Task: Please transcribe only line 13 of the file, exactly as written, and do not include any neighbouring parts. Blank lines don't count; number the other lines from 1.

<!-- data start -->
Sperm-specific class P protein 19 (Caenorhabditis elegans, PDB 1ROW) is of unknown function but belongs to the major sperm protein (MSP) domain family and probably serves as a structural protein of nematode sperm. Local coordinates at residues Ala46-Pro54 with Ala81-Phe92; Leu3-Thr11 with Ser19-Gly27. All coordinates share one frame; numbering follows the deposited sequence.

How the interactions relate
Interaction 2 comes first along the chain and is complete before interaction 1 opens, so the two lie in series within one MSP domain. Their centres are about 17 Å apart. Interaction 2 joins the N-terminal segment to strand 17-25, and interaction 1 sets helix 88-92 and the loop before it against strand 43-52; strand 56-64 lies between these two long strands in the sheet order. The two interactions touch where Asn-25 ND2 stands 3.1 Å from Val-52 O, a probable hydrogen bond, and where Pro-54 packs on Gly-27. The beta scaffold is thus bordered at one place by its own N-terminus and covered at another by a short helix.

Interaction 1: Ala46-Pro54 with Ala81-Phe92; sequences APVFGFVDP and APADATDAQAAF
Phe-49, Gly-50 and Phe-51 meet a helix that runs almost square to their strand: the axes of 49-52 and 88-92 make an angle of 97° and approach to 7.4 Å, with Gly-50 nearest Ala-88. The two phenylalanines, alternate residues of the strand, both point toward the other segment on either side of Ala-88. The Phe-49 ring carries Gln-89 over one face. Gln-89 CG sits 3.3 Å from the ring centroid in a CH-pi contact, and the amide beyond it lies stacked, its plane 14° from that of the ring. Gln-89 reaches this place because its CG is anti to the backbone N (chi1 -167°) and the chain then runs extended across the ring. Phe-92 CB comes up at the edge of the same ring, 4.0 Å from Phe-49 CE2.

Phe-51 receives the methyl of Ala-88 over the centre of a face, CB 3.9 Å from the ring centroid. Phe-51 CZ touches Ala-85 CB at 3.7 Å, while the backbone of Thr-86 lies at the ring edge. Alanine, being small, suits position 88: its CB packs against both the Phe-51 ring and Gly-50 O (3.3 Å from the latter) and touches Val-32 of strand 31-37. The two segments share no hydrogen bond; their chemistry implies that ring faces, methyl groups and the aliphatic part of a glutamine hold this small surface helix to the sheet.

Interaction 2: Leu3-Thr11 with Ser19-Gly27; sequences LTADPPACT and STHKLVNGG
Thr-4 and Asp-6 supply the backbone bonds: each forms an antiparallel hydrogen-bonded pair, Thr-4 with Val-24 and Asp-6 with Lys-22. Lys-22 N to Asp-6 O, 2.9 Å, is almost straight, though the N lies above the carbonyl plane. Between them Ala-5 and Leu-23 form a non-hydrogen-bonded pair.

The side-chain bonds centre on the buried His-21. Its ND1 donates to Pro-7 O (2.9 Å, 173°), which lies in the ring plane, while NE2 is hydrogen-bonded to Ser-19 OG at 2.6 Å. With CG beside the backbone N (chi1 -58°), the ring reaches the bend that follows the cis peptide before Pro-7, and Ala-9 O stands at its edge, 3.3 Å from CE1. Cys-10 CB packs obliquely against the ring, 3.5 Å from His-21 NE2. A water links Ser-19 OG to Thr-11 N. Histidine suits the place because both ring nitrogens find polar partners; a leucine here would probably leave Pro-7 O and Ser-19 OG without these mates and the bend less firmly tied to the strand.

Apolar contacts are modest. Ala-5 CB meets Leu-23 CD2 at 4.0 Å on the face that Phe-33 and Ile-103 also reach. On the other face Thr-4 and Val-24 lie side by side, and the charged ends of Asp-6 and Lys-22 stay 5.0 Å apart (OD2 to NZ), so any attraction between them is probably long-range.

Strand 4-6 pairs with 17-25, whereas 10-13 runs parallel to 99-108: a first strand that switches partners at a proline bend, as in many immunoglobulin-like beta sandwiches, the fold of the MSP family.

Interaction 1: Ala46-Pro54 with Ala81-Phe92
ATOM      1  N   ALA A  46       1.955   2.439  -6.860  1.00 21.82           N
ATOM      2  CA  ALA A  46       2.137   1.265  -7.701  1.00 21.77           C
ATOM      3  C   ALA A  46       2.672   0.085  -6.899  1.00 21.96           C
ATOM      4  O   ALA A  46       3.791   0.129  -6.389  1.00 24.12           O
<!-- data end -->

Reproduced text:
ATOM      1  N   ALA A  46       1.955   2.439  -6.860  1.00 21.82           N